What Was That All About?

Last night the members at First Oakville Toastmasters were treated to a two-hour workshop by Dennis Bartel, DTM on parliamentary procedure. For those of us who have struggled to understand parliamentary procedure, Dennis’s workshop was fabulous.Dennis-Bartel2

Dennis has been giving this workshop at District conferences so we were very fortunate to have had this private session.

One thing I think we should remember is not all of our members come from western nations with a history that includes a heritage of western democratic processes.

So where does parliamentary process come from?

Back in 1215 King John of England was facing a rebellion by his barons who were the wealthy landowners of the day. They didn’t want to pay for any more of the king’s costly wars in Europe.

Drafted by the Archbishop of Canterbury in an effort to make peace between the barons and the king a document called Magna Carta (or Great Charter) was signed at Runnymede, England on June 15.220px-King_John_from_De_Rege_Johanne

Among other protections including church rights, protection for the barons from illegal imprisonment, access to swift justice, it also limited the king’s ability to demand feudal payments from the barons.

While the charter was annulled (which resulted in a war), it was reinstated by John’s son Henry III and over the centuries to follow it began to be considered as the basis of English Common law from which Parliament itself finds its origins.

Essentially the Great Charter made it clear that the king and his agents are not above the law.

So what does this mean for our business sessions at Toastmasters?e21a5820e52bf3f7c880c4d6c55bffde

It means that the business session and indeed the entire meeting as reflected by the agenda does not belong to the chair of the evening or even the president of the club. It belongs to all of us at the meeting. (And perhaps we should accept the agenda as presented at the start of the meeting as suggested last night.)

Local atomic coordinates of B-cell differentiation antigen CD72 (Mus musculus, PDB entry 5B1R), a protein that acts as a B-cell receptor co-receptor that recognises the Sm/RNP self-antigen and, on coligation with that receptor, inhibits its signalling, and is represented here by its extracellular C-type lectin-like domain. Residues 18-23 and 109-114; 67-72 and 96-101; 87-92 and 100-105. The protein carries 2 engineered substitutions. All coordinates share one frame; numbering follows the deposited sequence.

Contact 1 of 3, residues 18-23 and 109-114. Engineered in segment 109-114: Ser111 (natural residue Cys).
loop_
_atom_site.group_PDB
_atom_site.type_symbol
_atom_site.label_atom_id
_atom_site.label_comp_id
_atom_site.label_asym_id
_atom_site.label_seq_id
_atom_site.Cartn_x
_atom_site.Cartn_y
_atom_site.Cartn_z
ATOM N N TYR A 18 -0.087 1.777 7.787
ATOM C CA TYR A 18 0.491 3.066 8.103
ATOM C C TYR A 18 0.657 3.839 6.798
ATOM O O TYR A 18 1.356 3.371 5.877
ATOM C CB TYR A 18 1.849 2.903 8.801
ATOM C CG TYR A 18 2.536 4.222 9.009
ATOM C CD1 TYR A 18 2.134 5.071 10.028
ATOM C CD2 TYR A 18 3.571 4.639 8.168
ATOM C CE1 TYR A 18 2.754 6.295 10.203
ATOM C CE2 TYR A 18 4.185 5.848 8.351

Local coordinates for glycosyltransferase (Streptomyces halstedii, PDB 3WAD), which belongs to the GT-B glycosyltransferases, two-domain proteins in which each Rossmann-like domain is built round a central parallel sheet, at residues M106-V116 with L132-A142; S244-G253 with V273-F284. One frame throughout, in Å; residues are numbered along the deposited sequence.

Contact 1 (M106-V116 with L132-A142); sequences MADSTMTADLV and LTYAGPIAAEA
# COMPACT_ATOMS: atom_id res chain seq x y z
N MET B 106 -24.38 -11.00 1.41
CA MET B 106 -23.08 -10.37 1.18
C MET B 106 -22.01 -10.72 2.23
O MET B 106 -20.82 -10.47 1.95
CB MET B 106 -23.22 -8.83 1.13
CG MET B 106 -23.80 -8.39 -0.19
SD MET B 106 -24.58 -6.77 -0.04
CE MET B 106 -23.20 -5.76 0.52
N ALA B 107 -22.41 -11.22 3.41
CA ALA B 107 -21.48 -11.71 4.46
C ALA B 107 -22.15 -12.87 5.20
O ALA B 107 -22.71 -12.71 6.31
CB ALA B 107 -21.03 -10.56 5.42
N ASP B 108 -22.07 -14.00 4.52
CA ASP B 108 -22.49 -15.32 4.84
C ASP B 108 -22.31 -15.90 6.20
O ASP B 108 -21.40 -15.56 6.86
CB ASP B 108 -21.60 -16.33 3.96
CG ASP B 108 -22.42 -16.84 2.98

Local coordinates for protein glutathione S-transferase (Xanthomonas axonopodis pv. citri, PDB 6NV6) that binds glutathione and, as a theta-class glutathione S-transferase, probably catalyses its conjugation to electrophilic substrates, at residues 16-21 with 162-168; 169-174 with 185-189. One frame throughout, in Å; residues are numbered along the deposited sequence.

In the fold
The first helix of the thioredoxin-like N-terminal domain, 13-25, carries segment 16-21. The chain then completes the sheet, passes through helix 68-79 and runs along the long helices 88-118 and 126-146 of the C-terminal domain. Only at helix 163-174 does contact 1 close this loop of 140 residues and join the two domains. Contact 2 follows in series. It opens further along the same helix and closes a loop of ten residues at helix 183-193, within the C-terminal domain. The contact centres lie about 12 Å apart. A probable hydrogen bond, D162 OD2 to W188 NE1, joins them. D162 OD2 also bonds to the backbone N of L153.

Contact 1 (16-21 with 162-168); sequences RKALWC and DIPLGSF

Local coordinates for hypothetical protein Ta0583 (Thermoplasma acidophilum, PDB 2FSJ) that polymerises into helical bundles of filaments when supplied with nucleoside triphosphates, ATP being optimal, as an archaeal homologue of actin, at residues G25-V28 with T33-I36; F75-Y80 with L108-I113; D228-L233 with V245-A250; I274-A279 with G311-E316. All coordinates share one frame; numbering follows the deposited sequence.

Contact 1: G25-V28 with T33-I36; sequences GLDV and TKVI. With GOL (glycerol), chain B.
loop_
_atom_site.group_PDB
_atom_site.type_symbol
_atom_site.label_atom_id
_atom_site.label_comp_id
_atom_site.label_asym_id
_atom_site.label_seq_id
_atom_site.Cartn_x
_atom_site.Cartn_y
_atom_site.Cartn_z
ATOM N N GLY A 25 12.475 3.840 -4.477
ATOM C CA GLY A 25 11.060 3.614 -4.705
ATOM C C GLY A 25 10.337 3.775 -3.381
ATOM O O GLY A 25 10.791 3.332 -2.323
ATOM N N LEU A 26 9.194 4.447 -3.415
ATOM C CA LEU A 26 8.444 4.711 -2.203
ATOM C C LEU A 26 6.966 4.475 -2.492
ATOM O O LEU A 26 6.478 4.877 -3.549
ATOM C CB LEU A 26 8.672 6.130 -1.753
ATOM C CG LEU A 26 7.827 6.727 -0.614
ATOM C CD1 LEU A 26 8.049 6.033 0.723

It also means that as a club member you have the right to be heard and to vote on matters of interest to the club. How you do that is by using parliamentary procedure.

Our leaders in Toastmasters serve the club and they do not govern. And while they are responsible for the smooth running of the meetings, they only do so with the express approval of the members.

Parliamentary procedure also includes the concept that every member should be treated with respect and every member must have the opportunity to express their opinion. It also holds that the majority opinion should rule but the minority opinion should always be heard.Centre_Block_-_Parliament_Hill

The actual rules of parliamentary procedure aren’t all that complicated.

Essentially everything begins with the chair recognizing a member who moves a motion that is expressed as “I move that…”.

Most, but not all, motions require somebody else to agree that the motion should be debated and this person is called the seconder (who doesn’t necessarily agree with the motion but thinks it is in the club interest to hold a debate even if they plan to vote against).

Once a motion is moved and seconded, the chair usually invites the mover to speak to their motion. From there on any member who is recognized by the chair can stand and then state whether they are for or against the motion and why. Each member gets to speak once and may speak again if all the other members of the club have been given an opportunity to speak.